Even for companies where decisions are mostly concentrated at the headquarters level, value creation is, to a large extent, the result of cooperative cross-fertilization of functions across countries. For example, the research and development (R&D) center at headquarters benefits from permanent interfaces, technical know-how and the provision of data from manufacturing operations in different territories.

A new head office technological innovation is useless if it cannot be integrated into efficient mass manufacturing processes; local manufacturing engineers contribute their know-how and experience to this efficient integration of technologies. Risks can be controlled centrally at the headquarters level through appropriate contracts, but ultimately the risks must also be mitigated at the local level. In increasingly globalized virtual functional leadership teams, local managers are often able to influence decisions made at headquarters, and they do more than just execute central controls.

Conversely, local manufacturers often rely critically on centrally delivered technology, which generally cannot simply be relegated to a secondary “routine intangible” role. Moreover, in practice, the central office does not generally provide only routine services, but is deeply involved in the management of central value creation activities and key risk-taking decisions.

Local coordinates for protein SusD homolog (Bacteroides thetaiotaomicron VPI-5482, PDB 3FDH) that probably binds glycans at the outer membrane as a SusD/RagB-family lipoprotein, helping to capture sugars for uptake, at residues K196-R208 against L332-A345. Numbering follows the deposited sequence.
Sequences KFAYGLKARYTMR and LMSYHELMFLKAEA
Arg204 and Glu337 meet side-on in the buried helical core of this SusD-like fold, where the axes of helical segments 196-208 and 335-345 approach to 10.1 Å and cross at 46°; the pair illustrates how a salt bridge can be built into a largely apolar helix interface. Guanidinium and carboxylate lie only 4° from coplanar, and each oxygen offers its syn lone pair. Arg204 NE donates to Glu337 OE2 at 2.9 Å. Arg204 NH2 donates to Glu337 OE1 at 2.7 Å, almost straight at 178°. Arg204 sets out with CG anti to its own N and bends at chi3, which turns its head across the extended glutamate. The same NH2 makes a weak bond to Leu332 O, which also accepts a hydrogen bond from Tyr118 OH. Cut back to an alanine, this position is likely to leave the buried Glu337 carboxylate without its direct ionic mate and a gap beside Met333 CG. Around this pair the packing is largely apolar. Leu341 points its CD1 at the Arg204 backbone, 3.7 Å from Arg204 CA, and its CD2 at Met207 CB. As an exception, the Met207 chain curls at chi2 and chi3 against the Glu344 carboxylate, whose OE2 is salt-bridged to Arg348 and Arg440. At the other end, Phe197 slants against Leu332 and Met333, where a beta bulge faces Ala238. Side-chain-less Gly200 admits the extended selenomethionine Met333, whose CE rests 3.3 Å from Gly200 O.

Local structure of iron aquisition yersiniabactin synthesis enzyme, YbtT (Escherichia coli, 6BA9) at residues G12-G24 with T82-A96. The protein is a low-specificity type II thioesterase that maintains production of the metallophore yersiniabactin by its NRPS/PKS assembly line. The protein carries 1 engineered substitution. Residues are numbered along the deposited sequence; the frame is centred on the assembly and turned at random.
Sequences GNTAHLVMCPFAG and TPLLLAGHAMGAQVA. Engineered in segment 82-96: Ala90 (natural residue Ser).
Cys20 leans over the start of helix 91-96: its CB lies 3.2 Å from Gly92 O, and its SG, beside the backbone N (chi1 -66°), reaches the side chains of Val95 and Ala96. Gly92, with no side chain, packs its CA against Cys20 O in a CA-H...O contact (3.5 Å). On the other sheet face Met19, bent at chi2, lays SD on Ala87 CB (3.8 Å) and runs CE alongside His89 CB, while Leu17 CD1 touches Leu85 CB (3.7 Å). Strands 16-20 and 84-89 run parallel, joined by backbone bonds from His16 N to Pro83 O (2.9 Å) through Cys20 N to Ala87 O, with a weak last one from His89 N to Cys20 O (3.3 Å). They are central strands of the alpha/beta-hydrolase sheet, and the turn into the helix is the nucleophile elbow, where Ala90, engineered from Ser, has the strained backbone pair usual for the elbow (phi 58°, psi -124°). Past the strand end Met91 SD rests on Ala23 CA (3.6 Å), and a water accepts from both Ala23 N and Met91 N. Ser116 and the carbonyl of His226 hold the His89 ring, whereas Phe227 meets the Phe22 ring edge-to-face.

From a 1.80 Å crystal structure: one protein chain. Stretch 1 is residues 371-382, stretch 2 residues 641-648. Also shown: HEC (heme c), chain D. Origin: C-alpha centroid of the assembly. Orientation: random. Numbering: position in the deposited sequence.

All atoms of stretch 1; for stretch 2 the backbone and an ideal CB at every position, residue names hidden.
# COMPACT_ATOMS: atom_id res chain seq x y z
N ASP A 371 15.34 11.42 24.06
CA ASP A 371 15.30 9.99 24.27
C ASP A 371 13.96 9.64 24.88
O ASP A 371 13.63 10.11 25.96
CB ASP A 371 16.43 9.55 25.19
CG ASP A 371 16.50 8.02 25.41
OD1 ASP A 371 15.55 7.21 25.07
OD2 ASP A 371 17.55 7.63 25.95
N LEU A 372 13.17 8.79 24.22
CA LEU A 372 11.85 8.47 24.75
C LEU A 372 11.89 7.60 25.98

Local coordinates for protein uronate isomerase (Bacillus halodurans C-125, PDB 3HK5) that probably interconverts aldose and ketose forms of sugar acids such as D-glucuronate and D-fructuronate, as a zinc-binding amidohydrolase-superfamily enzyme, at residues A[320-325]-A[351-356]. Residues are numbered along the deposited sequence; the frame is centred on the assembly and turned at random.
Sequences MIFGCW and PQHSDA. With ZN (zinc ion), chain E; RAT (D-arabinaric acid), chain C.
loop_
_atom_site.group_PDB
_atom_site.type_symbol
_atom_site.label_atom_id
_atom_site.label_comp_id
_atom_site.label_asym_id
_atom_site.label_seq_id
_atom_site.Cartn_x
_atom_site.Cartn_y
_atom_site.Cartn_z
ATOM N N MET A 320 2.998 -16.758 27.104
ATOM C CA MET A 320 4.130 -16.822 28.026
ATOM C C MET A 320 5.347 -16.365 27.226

Therefore, entrepreneurial value results not only from intangible assets in the traditional narrow sense (i.e. protected rights such as patents or trademarks), but also from synergistic collaboration between functions. The principle of value creation enshrined in the 2017 OECD Transfer Pricing Guidelines suggests that synergistic benefits should be shared in proportion to marginal contributions to the respective contributing parties (i.e. headquarters and local manufacturers). It remains to be seen how these relative marginal contributions can be assessed in practice.

A practical solution approach

Literature on industrial economics and practices applied in a wide range of industries show that the concepts of cooperative game theory provide useful tools for equitable distribution of economic benefits in contexts of synergistic cooperation. On the basis of the individual case, cooperative game theory can help determine royalty payments and service fees that offer consensual common ground over the two extreme solutions usually seen in practice and described at the start of this article. article.

With such solutions, which are firmly aligned with the OECD principles for considering DEMPE contributions, multinationals can occupy common ground that makes it much easier for tax authorities to come to an understanding in tax controversies. An innovative form of applied game theory analysis drastically reduces the costs of a subsequent tax controversy for a multinational.

The authors have successfully adopted the concept of “Shapley’s value” as a theoretical application of cooperative play in several cases to resolve tax controversies in Germany. Although the approach is innovative, the German tax authorities appreciated the good balance of this economic analysis and were willing to settle based on the results of the submitted analysis.

Yves Herve

Managing Director, NERA Economic Council

Philippe de Homont

Director, NERA Economic Council

Salem saljanin

Consultant, NERA Economic Council